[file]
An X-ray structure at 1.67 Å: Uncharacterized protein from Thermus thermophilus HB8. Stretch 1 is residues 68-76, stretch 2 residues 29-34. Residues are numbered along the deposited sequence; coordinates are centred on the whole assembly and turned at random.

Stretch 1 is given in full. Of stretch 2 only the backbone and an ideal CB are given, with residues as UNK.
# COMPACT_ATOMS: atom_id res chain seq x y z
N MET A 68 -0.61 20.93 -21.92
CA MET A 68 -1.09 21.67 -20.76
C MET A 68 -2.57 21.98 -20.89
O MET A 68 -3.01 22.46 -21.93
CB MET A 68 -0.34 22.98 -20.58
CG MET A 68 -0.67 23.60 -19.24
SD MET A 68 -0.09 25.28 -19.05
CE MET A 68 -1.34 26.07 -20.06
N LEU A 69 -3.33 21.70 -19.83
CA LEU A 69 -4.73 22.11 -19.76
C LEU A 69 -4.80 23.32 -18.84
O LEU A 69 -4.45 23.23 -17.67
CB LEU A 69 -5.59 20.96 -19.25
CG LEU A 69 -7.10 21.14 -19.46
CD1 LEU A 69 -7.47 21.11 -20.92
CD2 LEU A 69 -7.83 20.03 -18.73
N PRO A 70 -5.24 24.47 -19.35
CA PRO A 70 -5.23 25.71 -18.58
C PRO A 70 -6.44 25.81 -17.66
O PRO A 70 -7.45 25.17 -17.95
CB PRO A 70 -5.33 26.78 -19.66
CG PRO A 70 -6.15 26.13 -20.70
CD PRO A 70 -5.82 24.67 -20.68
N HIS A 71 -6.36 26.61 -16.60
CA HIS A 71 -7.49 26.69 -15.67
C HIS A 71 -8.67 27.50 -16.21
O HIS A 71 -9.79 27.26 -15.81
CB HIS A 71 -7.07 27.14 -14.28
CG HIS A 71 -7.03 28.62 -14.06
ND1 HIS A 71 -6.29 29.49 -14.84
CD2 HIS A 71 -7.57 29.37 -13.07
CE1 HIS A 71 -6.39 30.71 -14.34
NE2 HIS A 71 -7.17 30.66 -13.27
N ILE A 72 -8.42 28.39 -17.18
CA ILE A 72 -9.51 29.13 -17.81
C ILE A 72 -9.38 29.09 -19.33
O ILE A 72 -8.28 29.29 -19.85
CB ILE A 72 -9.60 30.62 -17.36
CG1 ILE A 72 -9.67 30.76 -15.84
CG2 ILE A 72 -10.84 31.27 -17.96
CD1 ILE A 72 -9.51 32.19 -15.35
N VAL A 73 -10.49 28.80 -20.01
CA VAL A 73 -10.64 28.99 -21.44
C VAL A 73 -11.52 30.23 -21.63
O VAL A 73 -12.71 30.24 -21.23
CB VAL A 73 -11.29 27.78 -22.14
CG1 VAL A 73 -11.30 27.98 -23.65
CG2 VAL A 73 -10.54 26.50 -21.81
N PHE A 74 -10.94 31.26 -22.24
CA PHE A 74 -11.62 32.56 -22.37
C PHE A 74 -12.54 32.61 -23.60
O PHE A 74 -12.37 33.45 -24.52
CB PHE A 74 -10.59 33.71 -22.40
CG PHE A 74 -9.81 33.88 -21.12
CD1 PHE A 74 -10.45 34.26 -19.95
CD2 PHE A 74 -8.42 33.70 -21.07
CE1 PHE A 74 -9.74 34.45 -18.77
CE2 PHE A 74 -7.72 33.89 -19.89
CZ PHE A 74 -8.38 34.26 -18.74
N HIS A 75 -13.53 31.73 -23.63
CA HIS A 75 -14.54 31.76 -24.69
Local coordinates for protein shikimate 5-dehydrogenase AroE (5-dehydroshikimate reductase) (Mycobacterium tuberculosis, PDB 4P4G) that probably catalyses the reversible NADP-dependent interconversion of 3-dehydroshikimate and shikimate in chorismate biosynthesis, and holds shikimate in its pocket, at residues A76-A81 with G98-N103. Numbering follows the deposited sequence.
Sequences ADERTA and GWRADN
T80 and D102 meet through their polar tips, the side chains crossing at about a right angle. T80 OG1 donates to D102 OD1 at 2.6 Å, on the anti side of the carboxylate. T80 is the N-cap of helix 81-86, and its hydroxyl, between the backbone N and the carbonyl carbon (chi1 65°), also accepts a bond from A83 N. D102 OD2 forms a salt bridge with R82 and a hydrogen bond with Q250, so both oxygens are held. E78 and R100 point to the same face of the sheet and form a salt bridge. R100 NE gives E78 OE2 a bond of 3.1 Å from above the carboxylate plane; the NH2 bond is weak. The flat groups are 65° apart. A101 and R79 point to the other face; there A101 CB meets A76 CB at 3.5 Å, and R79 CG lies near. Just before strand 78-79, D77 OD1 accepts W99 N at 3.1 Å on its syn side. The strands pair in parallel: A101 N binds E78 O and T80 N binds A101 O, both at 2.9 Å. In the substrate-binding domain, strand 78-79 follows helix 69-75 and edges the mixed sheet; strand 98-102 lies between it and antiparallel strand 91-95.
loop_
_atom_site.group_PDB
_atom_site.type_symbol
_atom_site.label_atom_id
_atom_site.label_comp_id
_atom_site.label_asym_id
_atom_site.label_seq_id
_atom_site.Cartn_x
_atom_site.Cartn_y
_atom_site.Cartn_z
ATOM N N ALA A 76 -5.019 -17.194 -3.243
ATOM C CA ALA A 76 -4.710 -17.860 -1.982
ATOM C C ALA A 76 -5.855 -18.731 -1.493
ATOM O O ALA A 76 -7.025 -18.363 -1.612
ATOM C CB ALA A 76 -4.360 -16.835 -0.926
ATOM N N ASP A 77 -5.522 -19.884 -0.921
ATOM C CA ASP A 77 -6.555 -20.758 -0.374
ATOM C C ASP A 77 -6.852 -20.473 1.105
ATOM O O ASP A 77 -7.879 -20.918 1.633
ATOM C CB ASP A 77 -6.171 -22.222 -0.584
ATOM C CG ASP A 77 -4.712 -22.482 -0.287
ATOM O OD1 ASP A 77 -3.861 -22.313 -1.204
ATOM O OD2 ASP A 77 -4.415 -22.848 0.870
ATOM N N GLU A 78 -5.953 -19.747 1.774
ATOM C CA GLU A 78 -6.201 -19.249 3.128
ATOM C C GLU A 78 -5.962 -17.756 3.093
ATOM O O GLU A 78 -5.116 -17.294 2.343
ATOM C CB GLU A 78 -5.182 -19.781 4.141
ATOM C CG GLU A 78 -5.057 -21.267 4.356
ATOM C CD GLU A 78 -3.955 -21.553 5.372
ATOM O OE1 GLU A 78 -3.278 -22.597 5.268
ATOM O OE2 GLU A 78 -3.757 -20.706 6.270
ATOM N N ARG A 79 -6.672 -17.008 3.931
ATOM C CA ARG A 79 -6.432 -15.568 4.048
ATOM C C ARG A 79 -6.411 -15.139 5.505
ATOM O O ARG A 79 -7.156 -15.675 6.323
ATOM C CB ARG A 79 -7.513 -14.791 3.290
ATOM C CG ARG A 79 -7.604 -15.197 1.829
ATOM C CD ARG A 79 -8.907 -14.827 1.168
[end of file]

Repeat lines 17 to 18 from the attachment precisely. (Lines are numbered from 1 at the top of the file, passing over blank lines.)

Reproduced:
CG LEU A 69 -7.10 21.14 -19.46
CD1 LEU A 69 -7.47 21.11 -20.92